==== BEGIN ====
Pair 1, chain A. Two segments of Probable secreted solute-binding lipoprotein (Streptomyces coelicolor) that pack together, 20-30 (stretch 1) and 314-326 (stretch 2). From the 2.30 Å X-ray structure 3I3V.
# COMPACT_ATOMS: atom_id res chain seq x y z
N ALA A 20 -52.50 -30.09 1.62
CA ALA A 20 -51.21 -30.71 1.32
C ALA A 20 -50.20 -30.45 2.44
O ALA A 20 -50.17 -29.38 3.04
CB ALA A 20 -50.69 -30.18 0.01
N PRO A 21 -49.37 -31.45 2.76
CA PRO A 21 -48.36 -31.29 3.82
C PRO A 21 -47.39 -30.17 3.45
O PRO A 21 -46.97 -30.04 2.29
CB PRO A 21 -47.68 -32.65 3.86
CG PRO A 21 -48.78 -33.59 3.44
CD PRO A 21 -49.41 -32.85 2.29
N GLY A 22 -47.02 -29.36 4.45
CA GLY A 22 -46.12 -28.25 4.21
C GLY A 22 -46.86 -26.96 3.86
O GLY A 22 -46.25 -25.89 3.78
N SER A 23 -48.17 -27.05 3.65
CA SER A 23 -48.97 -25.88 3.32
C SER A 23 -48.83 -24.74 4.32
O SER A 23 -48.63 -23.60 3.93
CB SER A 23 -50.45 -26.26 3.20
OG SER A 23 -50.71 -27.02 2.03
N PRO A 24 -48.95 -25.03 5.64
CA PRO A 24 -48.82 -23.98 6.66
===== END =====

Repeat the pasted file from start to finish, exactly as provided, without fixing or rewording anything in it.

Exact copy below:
Pair 1, chain A. Two segments of Probable secreted solute-binding lipoprotein (Streptomyces coelicolor) that pack together, 20-30 (stretch 1) and 314-326 (stretch 2). From the 2.30 Å X-ray structure 3I3V.
# COMPACT_ATOMS: atom_id res chain seq x y z
N ALA A 20 -52.50 -30.09 1.62
CA ALA A 20 -51.21 -30.71 1.32
C ALA A 20 -50.20 -30.45 2.44
O ALA A 20 -50.17 -29.38 3.04
CB ALA A 20 -50.69 -30.18 0.01
N PRO A 21 -49.37 -31.45 2.76
CA PRO A 21 -48.36 -31.29 3.82
C PRO A 21 -47.39 -30.17 3.45
O PRO A 21 -46.97 -30.04 2.29
CB PRO A 21 -47.68 -32.65 3.86
CG PRO A 21 -48.78 -33.59 3.44
CD PRO A 21 -49.41 -32.85 2.29
N GLY A 22 -47.02 -29.36 4.45
CA GLY A 22 -46.12 -28.25 4.21
C GLY A 22 -46.86 -26.96 3.86
O GLY A 22 -46.25 -25.89 3.78
N SER A 23 -48.17 -27.05 3.65
CA SER A 23 -48.97 -25.88 3.32
C SER A 23 -48.83 -24.74 4.32
O SER A 23 -48.63 -23.60 3.93
CB SER A 23 -50.45 -26.26 3.20
OG SER A 23 -50.71 -27.02 2.03
N PRO A 24 -48.95 -25.03 5.64
CA PRO A 24 -48.82 -23.98 6.66